Are you familiar with the highly influential piece for programmers by Herb Sutter called "The Free Lunch Is Over"? He wrote it in 2004, just when CPU clock speeds were at a zenith. Back in those days, software developers could count on Moore's Law double the speed of their software every couple years. They could write something, wait a little while, and all of a sudden it was blazing fast. But Herb Sutter correctly predicted the end of this performance gain. The technical definition of Moore's Law continued — transistor counts kept doubling — but it has become more and more difficult to translate those transistors into actually faster apps.
Instead, much of the past decade of computing has been about stuffing those extra transistors into multi-core processors and GPUs. See, GPUs are fast because they're massively parallel (the GeForce GTX 1080 has 2560 "cores" running at a measly 1600–1700MHz), and programmers create software that can easily be broken up into little chunks and processed all at once (like games, or science stuff).
It has become more and more difficult to translate more transistors into faster apps.
CPUs haven't been so lucky, however. Much of what we do on a computer (like almost all web browsing) is still single-threaded — which is why a four core computer isn't ever four times as fast as a single core variant. That's kind of the fault of physics, kind of the fault of programmers who haven't optimized their software for multi-core, and kind of the fault of the fact that some tasks are just difficult to break up into simultaneously processed chunks.
But multi-core is the future all the same. It's just too hard to make CPUs much faster through the traditional means of cranking the clock speed. And we'll have to rethink a lot about computers to get there. Which brings us to today's topic: this insane 1,000 CPU core KiloCore project from UC Davis.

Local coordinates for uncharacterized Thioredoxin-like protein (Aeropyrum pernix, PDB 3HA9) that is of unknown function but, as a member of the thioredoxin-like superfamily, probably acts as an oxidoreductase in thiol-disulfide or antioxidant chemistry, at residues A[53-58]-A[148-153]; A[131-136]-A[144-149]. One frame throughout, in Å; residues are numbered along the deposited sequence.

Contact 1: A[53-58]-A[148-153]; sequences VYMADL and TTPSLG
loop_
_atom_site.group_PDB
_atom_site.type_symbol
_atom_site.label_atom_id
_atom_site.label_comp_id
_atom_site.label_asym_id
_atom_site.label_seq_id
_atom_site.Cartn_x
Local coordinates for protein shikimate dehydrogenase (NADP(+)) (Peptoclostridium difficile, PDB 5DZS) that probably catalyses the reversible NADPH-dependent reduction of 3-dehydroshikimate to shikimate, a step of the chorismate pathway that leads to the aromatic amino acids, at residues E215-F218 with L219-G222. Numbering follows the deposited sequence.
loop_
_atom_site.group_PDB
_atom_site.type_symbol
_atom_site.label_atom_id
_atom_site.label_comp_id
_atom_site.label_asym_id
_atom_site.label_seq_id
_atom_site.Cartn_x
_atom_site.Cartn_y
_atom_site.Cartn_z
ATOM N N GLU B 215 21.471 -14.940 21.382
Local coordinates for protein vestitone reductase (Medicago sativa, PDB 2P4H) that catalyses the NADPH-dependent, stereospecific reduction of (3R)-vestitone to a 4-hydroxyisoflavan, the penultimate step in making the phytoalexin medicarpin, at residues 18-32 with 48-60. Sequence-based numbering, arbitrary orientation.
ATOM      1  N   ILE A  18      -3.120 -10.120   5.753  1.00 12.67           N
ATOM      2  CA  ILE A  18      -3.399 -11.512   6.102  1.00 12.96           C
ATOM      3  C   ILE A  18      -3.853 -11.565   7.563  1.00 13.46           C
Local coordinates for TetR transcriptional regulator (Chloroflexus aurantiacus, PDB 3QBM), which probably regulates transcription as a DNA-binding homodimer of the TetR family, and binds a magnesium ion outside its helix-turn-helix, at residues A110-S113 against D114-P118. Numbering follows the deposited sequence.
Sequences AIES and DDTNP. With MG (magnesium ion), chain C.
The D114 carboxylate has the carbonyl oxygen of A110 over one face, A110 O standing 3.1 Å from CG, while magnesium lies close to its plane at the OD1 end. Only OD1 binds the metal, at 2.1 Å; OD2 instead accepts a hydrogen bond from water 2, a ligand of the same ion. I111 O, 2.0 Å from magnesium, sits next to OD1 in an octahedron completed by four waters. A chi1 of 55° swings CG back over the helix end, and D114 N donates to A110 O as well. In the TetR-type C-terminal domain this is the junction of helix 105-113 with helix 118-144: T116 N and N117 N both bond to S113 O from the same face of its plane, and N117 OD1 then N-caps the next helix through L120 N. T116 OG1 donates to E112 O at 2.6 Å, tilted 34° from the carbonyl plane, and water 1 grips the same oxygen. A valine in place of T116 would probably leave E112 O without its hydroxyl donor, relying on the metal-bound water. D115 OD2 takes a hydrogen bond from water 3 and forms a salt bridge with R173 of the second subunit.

The architecture of this chip is actually kind of weird, and is probably a good illustration of why multi-core requires rethinking almost everything about how we build computers. Each core is almost its own separate island, and they talk to each over a sort of network. So that would be really hard to program for. Thankfully, this is an idea a lot of people are already thinking about — the KiloCore architecture reminds me of the architecture in Adapteva's Parallella 64-core processor.
The biggest win is insane power efficiency — the UC Davis teams says KiloCore is about 100 times more efficient than a laptop processor, and it can be powered by a single AA battery. Unfortunately, you’re not going to run Crysis on this, but maybe you can model some of that scientific data you have laying around.
So, to answer my own question: why would you want a 1,000 core processor? Well, the answer is you probably don't. We all want a 100GHz Core i7, deep down in our hearts. But, sadly, it's physics that wants a 1,000 core processor, and it's up to programmers of the future to figure out how to make software that thrives in that environment.